Army

March 14, 2014

Sisters, Brothers in Arms Program to build resiliency

Tags:
Maranda Flynn
Staff Writer

Following the first Sisters in Arms Mentorship Program meeting at Murr Community Center March 7, attendees gather into working groups to discuss issues and concerns females encounter throughout their career. The focus of the meeting was “Educating, Mentoring, and Empowering Women to be Successful.”

Soldiers and Civilians of all ranks and both genders joined Maj. Gen. Robert Ashley, U.S. Army Intelligence Center of Excellence and Fort Huachuca’s commanding general, at Murr Community Center, March 7, for the first session for Sisters in Arms, a part of the new Sisters and Brothers in Arms Mentorship Program.

The Sisters in Arms portion of the program was initially designed to “provide a safe environment for women to come together to discuss female-specific concerns, strengthen peer-to-peer bonds, engrain professional ethics, enhance professional growth and empower young women to be successful senior leaders,” according to Lt. Col. Maricela Alvarado, G3/5/7, USAICoE.

Originally, the intent was to hold this meeting, and then hold a meeting for Brothers in Arms in April. In May, the groups would join together and discuss issues and concerns that were brought up at the prior gatherings. But to many people’s surprise, men made up a large portion of the audience.

Alvarado explained that she felt at least one meeting needed to be held to determine where Fort Huachuca was in terms of resiliency among the leadership and junior ranking Soldiers. The recent session proved the community is on the right track.

“Based on the meeting that occurred on Friday, I think that we as an organization here at Fort Huachuca are probably ready to move on to the Sisters and Brothers in Arms collectively,” Alvarado explained. “I think our plan will be to move straight into the Sisters and Brothers in Arms program in May. The reason we will wait until May is so that we can really establish how we want to go forward with a joint group and hold those [from here on out].”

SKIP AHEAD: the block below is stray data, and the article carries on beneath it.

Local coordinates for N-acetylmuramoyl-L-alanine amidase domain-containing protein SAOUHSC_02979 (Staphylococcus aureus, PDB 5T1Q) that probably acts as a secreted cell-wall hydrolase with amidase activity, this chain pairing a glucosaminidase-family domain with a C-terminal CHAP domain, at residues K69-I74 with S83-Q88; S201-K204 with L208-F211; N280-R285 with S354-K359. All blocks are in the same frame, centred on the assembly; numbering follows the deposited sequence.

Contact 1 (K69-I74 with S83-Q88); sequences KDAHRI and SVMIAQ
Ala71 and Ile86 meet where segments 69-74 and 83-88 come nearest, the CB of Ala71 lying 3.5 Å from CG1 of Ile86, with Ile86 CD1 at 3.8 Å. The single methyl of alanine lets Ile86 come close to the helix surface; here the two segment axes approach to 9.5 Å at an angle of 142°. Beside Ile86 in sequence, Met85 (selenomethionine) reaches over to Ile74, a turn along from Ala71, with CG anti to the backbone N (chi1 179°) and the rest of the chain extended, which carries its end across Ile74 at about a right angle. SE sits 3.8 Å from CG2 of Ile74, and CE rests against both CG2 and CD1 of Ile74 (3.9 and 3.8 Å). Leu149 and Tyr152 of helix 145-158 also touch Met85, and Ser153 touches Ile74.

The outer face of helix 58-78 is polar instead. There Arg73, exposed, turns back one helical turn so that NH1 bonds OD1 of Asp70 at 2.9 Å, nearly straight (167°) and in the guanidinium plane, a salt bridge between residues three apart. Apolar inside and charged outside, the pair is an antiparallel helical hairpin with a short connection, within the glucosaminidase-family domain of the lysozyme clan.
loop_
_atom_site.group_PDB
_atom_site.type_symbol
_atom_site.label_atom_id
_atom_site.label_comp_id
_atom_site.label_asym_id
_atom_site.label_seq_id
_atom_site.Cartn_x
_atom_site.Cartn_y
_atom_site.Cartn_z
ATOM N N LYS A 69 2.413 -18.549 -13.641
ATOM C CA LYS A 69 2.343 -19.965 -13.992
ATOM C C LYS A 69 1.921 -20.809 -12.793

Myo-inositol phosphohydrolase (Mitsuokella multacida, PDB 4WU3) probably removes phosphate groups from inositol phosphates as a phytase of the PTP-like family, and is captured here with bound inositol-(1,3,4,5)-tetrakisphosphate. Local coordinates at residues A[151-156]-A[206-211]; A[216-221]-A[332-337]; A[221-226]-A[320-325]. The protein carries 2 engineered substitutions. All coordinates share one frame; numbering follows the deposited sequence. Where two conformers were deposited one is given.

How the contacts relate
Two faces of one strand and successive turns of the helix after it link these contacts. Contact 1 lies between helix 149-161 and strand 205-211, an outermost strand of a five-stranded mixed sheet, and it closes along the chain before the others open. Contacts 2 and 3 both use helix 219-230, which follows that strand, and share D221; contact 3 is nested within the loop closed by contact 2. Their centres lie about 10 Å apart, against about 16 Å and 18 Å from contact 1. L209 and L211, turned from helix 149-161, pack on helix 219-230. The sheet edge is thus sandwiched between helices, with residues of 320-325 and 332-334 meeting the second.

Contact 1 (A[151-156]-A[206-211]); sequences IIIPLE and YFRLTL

Bringing males and females together allows each gender to speak about concerns they may have in the workplace. By talking about these concerns among each other, they can potentially be alleviated, thus resulting in a reduction of stress in the organization.

“The less stress in the work environment, the better we will be able to deal with whatever comes our way,” said Alvarado. “That’s what I am hoping for — the reduction of stress, working jointly, being accepted. All of that gives us confidence to address any challenges.”

Currently, these meetings will be held every other month.

Dr. Dorothy Bonvillain, a specialist in transformational leadership, personal growth, development and cross-cultural competence, was the guest speaker. She spoke about leadership as well as her specialty topics.

Speaking about the goals, vision and purpose in one’s life, Bonvillain said, “Once you’ve discovered your ‘why’ … it has to align with your core values. If it doesn’t align with your core values, you can possibly do it for a while but you are going to reach a point where you can’t sustain it.”

After Bonvillain’s speech, attendees gathered in groups to discuss their concerns regarding resiliency in the military and different methods for success. Each group had two facilitators — one military member and one Civilian. Topics included the most ideal time to have a child during a military career, how to respond to pushback as a female in a leadership role, and how to blend within an organization staffed primarily with males.